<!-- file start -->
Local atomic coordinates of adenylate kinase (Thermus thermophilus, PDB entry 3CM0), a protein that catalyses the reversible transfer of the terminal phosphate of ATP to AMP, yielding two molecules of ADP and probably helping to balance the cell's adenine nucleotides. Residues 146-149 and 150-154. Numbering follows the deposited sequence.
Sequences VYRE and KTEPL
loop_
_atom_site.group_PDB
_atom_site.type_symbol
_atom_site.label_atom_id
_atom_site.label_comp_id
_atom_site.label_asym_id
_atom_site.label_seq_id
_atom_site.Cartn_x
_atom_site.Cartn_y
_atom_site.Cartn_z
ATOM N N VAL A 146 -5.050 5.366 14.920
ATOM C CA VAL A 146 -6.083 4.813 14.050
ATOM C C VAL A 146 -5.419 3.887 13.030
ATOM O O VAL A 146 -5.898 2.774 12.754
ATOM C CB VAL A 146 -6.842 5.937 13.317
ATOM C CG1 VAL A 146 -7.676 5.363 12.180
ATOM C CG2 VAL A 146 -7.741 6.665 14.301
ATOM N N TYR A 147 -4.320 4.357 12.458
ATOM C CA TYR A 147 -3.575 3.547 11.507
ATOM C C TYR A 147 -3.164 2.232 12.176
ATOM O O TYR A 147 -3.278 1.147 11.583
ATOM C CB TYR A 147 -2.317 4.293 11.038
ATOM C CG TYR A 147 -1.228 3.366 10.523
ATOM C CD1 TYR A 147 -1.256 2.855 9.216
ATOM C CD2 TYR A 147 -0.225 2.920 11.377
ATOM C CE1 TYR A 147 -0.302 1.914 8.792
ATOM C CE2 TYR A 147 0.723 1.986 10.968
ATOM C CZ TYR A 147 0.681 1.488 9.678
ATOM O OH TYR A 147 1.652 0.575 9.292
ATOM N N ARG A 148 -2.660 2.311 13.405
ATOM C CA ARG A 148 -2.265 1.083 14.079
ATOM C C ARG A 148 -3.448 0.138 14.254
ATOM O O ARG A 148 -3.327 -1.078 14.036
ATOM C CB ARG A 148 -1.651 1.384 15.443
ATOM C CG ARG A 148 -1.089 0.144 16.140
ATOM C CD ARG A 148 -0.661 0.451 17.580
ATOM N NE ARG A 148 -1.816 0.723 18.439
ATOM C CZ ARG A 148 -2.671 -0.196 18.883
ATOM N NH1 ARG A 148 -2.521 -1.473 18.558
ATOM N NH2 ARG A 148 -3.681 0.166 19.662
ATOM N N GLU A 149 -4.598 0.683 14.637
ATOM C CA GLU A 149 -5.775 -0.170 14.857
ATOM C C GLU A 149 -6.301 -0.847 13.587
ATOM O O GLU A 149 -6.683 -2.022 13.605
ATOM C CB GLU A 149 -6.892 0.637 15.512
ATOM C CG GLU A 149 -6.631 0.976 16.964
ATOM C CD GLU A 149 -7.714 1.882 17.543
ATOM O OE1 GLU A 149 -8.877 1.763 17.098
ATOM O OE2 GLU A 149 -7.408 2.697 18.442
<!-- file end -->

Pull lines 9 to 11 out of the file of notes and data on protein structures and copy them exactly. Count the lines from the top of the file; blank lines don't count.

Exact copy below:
_atom_site.label_seq_id
_atom_site.Cartn_x
_atom_site.Cartn_y